This is to Systems Thinking what The Five Dysfunctions is to management: A peachy piece of fiction, packed with applicable lessons in the most enjoyable format you can imagine. While other systems thinking books are somewhat dry, this one is filled with life, even romance, and well-grounded in reality. While five stars normally for me would mean 'life-changing,' in this case I can't resist because of a rare and wonderful balance between enjoyment, levity, and insight. This type of book, to me, i ...more
Bjoern Rochel
Mar 01, 2015 rated it it was amazing
Shelves: 2017, 2015, eng-mgmt
2nd read-through: I still love this book. Primarily because of its collaborative solution finding process and its vocalness against local optima. Also from a didactic perspective I think this is something we (as people leading teams) should strive for: Enabling peers to make better decisions by themselves via good process.

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The references in "The Phoenix Project" pushed me towards reading this one as well. I really enjoyed listening to the audible
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Imran
Oct 03, 2012 rated it it was amazing
NOTES

Productivity: to accomplish something in terms of a goal

“The future of our business depends upon our ability to increase productivity”. -Peach

What is the Goal?
Original thoughts
Increase producitivity
Produce products
Power
Market share / Sales
Cost-effective purchasing
Supplying jobs
Quality
Quality & Efficiency
Technology / R&D
Communications
Customer satisfaction
Make Money
Three measurements essential to knowing whether company is making money
Net Profit
ROI
Cash flow
Make money by increasing net profit,
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Darcy
Dec 03, 2008 rated it it was amazing
Shelves: business
Goldratt introduces the Theory of Constraints via this entertaining novel. I think this book is excellent if you are new to Operations. And I think the approach of telling a story rather reading a traditional text book is a good format.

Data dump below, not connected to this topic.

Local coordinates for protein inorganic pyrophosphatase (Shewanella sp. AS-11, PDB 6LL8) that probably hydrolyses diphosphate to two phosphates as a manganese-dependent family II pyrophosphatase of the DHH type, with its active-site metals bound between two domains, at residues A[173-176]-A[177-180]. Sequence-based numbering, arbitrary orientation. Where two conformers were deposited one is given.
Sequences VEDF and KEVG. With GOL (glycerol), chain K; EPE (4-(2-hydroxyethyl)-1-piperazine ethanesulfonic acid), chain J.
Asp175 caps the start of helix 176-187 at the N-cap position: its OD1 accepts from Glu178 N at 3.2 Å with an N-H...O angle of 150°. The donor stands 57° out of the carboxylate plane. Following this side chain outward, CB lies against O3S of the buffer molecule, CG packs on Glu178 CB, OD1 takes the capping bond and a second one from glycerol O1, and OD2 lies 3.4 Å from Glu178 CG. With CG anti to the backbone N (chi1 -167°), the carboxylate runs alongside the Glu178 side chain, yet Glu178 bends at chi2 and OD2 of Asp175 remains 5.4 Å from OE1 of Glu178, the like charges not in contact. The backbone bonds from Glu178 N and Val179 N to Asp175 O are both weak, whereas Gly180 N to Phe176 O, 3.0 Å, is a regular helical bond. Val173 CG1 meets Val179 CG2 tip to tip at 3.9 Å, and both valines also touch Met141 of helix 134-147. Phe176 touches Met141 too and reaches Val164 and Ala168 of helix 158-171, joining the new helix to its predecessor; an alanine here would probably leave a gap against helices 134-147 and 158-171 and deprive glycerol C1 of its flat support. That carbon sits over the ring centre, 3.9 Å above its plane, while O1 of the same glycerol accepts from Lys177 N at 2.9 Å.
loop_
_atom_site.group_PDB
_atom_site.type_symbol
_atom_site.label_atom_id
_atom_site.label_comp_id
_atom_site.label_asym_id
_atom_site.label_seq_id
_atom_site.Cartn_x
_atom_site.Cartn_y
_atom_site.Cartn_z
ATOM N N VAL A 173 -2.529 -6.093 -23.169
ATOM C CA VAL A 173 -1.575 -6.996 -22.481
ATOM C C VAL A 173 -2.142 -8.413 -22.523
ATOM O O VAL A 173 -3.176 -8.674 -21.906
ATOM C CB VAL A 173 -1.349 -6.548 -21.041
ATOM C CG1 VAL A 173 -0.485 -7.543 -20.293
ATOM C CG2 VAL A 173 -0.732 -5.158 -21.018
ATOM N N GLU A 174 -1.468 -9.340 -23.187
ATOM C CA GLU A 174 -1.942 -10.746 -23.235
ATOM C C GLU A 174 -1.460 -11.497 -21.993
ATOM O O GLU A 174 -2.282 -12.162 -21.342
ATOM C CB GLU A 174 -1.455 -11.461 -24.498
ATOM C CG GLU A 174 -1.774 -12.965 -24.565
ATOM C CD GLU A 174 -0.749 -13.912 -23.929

It demonstrates why many traditional measurements and common intuition is wrong. The book revisits what the goal of a business should be and what is important to measure and control to achieve that goal. Through examples in the main character's personal life and
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Brian
Oct 23, 2016 rated it really liked it  ·  review of another edition
Recommended to Brian by: Otis Chandler
Shelves: on-kindle
(4.5) more interested in application to project development (vs repeatable manufacturing).

I like the approach of 'discovering' the principles behind theory of constraints and how to optimize throughput through a repeatable manufacturing process. Seems quite practical and valuable in just that application.

Trying to figure how this can apply beyond just manufacturing. The latter portion of the book ((view spoiler)
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Mike Gunderloy
Jul 24, 2018 rated it it was ok
This one gets super reviews but I'm at best lukewarm about it. It's an early example of the "teach business principles through a novel" genre. In this case, the bumbling plant manager gets whacked over the head by his Israeli physicist friend until he figures out that flow through his plant is more important that keeping everyone busy. You'd think that the piles of inventory choking things off would have been a clue. There are things to learn here, but they could be taught in half the size, with ...more
Elinor
Jan 20, 2013 rated it it was ok
I have never been so excited to finish a book in my entire life. This book is like subpar fan-fic for operations enthusiasts.
Anastasiia Plishkanovska
Feb 19, 2020 rated it it was amazing
Such a refreshing format. It's quite impressive considering that it was written in 80s. I enjoyed it even though I never was interested in the processes on the factories. Might try implementing the theory at my work, however, I can't imagine how that would be helpful for other industries.
Rohit Salgaonkar
May 02, 2019 rated it it was amazing
The Goal, authored by Israeli business management guru, Eliyahu Goldratt, is perhaps the first of its kind in the business-fiction genre (if there was ever one). The novel gives the reader basic principles which can not only be used to effectively manage a manufacturing company by striving towards continuous improvement but also to effectively manage one’s life.